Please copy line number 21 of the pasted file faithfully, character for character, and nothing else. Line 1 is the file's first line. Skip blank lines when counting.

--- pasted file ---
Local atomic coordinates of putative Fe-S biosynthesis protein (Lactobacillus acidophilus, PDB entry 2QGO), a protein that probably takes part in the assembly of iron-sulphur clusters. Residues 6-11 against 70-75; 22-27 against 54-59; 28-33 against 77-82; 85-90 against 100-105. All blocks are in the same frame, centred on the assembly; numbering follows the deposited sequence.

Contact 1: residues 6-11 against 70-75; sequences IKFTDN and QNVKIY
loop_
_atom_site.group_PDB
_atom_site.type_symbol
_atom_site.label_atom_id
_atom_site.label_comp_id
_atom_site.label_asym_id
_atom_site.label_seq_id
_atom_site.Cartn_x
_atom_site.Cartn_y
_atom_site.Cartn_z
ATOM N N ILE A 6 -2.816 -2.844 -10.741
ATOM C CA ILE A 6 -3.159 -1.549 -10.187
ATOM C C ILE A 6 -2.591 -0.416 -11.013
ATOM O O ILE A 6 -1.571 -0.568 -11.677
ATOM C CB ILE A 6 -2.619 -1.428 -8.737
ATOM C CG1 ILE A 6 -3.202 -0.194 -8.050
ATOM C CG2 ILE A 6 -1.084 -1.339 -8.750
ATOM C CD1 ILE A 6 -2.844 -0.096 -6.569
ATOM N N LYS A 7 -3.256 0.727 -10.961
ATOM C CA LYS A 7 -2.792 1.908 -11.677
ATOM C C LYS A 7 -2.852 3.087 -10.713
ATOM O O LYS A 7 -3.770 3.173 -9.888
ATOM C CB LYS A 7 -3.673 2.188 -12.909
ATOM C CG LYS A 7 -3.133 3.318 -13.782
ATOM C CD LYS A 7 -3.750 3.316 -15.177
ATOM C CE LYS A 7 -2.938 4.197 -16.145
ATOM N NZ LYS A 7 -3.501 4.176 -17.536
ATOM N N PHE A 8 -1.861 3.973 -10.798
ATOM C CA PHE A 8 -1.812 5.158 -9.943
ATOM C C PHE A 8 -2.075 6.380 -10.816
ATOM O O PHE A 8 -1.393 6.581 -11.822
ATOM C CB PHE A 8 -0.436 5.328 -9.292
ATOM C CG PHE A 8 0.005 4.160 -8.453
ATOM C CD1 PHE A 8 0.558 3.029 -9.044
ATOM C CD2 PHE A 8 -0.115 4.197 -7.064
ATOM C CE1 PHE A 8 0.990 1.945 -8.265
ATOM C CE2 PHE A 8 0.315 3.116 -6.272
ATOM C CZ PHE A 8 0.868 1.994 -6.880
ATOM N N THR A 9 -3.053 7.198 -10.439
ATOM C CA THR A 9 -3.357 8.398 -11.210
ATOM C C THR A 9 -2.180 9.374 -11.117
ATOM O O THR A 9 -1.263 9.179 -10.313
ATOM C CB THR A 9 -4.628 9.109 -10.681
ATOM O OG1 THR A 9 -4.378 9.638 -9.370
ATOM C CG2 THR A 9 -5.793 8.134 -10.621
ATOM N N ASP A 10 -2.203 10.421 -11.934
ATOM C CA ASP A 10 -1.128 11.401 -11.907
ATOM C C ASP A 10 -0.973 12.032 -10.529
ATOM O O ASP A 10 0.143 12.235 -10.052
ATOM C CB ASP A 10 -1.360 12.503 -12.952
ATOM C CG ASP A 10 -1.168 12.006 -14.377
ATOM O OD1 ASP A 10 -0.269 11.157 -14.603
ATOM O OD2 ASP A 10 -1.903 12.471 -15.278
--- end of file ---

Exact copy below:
ATOM N N LYS A 7 -3.256 0.727 -10.961